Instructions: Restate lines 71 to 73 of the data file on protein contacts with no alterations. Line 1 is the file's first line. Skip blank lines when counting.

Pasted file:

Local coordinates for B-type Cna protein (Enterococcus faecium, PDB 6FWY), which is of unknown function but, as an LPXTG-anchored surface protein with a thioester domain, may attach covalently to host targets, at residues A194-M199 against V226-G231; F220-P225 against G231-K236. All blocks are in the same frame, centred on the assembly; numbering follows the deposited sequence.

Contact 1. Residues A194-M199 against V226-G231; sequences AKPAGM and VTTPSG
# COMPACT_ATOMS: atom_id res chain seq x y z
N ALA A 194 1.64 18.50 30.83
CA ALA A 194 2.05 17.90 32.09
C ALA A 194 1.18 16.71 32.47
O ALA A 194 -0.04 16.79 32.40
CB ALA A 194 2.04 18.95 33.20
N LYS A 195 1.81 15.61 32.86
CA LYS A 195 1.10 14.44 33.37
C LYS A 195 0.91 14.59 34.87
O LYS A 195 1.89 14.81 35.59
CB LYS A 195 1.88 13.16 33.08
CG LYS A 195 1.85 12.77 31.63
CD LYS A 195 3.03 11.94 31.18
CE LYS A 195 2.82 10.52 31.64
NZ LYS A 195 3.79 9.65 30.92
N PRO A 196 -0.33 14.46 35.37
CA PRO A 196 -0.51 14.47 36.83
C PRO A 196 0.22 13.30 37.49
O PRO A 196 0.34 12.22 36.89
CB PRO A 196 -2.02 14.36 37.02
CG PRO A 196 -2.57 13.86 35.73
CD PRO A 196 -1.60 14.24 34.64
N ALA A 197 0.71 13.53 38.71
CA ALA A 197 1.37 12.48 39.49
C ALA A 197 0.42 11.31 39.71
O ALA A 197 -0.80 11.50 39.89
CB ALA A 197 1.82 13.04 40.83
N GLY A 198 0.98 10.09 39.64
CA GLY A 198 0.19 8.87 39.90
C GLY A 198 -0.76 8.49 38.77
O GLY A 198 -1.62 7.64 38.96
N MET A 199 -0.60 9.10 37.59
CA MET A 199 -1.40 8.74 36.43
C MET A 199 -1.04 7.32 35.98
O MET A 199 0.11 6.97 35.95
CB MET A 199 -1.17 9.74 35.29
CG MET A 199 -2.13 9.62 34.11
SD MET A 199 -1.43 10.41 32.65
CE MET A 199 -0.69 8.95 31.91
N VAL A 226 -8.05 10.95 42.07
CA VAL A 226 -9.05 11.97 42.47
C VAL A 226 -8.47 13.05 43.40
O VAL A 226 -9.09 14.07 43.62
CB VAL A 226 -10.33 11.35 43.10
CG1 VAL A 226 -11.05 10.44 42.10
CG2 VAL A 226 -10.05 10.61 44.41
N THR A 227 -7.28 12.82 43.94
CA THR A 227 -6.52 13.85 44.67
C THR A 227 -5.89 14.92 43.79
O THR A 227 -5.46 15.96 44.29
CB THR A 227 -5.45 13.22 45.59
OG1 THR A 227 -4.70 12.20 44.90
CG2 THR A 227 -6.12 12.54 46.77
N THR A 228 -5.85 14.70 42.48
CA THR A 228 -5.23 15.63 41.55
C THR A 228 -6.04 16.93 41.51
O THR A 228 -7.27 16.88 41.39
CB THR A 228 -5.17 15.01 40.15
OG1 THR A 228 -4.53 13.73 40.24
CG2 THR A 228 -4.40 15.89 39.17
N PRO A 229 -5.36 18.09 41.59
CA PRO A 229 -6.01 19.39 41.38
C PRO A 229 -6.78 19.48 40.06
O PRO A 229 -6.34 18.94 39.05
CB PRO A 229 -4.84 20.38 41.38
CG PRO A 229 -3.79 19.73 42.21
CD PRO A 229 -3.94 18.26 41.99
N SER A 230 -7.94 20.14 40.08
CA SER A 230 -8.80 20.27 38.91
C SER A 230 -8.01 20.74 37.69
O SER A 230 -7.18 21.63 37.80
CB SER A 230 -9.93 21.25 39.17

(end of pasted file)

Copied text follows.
CA SER A 230 -8.80 20.27 38.91
C SER A 230 -8.01 20.74 37.69
O SER A 230 -7.18 21.63 37.80